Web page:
The Penn FTD Center is inviting individuals who come from a family with a history of Frontotemporal degeneration spectrum disorder or a known Frontotemporal degeneration (FTD) genetic cause but do not have a FTD disorder to participate in our research efforts. This study is designed to help understand the earliest features of possible FTD development, as well as better understand genetic forms of FTD overall. Having a family history of FTD can raise difficult concerns and emotions, including concerns about one's own personal risk for developing FTD. The Penn FTD Center is sensitive to these concerns and deeply respects all the individuals and families that volunteer for these important research efforts. Due to the genetic concerns and frequent questions about genetic testing, we also provide genetic counseling to all participants. All contact and conversations will be kept strictly confidential.
Healthy adults (18 years of age of older) who do not have a Frontotemporal degeneration spectrum disorders, but come from a family with either a known or suspected genetic cause of FTD.
Participation in this study requires a one-day visit to the Penn FTD Center at the Hospital of the University of Pennsylvania. The clinical research activities include:
• Neurology Examination
• Cognitive Testing (different mental tasks and questions)
• Blood sample
• MRI brain scan
• Cerebrospinal fluid (CSF) collection performed by spinal tap
• Genetic Counseling
The MRI scan and spinal tap are optional, and we encourage you to ask questions and learn more about the risks and benefits of all elements of the research.
There is no charge for participation in these studies.
The first visit takes about a full day to complete. We invite individuals to return either once a year or whenever is convenient to repeat these same activities over several years. Coming in for a first, one-time visit does not mean that you are required to return for future visits; participation is always voluntary.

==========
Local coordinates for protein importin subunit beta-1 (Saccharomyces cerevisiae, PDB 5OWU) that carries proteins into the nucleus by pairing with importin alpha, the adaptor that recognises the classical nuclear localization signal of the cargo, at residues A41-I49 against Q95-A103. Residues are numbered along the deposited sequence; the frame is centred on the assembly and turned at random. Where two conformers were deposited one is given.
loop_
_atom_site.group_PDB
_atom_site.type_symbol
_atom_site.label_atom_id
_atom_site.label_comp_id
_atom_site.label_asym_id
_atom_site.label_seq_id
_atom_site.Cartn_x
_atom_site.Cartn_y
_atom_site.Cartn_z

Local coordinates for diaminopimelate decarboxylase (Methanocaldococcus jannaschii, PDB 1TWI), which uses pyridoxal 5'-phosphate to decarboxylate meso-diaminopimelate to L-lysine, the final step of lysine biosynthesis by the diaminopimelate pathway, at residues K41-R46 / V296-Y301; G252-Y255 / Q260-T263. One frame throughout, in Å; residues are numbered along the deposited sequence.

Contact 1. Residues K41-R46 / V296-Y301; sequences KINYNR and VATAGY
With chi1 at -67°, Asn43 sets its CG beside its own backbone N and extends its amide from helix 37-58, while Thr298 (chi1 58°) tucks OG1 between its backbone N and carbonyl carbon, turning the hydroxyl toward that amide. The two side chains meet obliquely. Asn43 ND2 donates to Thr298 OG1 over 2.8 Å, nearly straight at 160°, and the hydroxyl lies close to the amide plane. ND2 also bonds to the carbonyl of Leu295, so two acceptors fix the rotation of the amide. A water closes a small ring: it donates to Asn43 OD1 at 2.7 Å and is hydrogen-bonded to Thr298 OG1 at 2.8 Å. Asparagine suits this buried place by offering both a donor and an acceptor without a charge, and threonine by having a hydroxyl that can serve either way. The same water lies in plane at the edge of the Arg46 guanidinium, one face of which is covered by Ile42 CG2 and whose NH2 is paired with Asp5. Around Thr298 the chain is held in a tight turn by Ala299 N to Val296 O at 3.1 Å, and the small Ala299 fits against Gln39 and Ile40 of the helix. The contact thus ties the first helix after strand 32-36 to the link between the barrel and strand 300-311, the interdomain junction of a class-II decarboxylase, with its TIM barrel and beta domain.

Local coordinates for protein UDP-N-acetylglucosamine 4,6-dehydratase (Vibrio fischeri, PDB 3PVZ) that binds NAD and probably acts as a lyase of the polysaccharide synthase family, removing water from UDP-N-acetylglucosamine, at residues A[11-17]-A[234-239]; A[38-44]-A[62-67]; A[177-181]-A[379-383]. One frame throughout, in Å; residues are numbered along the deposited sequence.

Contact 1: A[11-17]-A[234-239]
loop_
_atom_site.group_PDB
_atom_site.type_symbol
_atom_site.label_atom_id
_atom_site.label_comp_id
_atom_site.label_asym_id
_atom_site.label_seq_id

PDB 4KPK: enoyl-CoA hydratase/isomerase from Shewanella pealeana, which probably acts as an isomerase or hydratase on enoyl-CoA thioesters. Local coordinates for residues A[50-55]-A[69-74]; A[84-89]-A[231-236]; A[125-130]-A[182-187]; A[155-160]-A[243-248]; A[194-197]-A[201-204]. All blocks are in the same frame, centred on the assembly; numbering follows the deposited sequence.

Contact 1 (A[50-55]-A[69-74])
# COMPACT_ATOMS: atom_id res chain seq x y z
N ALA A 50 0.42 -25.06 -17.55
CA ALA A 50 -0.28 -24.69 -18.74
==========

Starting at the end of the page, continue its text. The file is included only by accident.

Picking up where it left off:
The research data collected through this study will provide crucial information about the earliest signs of FTD. This information will be invaluable in terms of guiding research and clinical trials for preventative options. This study is also important in terms of understanding the concerns and issues that are important to individuals with a genetic risk of FTD and may impact future clinical guidelines for providing genetic counseling and testing services.
The issue of genetic testing and the privacy of genetic results is a frequent and important question that arises in this study. Many individuals with a familial or genetic risk of FTD do not want to know their own personal genetic results. Please note that participation in this study does NOT require you to learn your personal genetic results. In fact, all genetic research results generated from this study are blinded, meaning that the study coordinator, physicians, genetic counselor and other members of the research staff do not learn any of your personal genetic results.
If you do want to learn your genetic results, we can provide predictive genetic testing services. The purpose of the predictive genetic testing process is to provide a structured, thorough, and supportive approach to learning your genetic status. If, after completing the first research appointment, you decide to learn your genetic result, you would then return for an additional counseling visit. This second visit includes additional genetic counseling as well as meeting with a mental health professional to discuss the impact of learning the genetic results. A blood sample would be collected and sent to the University of Pennsylvania clinical genetic testing laboratory to be tested for the known family gene mutation. A third visit would occur about 4 weeks later, at which time you would learn your result. A support person, such as a close friend or family member, would be required to accompany you for these predictive genetic testing sessions.
Please do not hesitate to contact us with questions about this important research effort.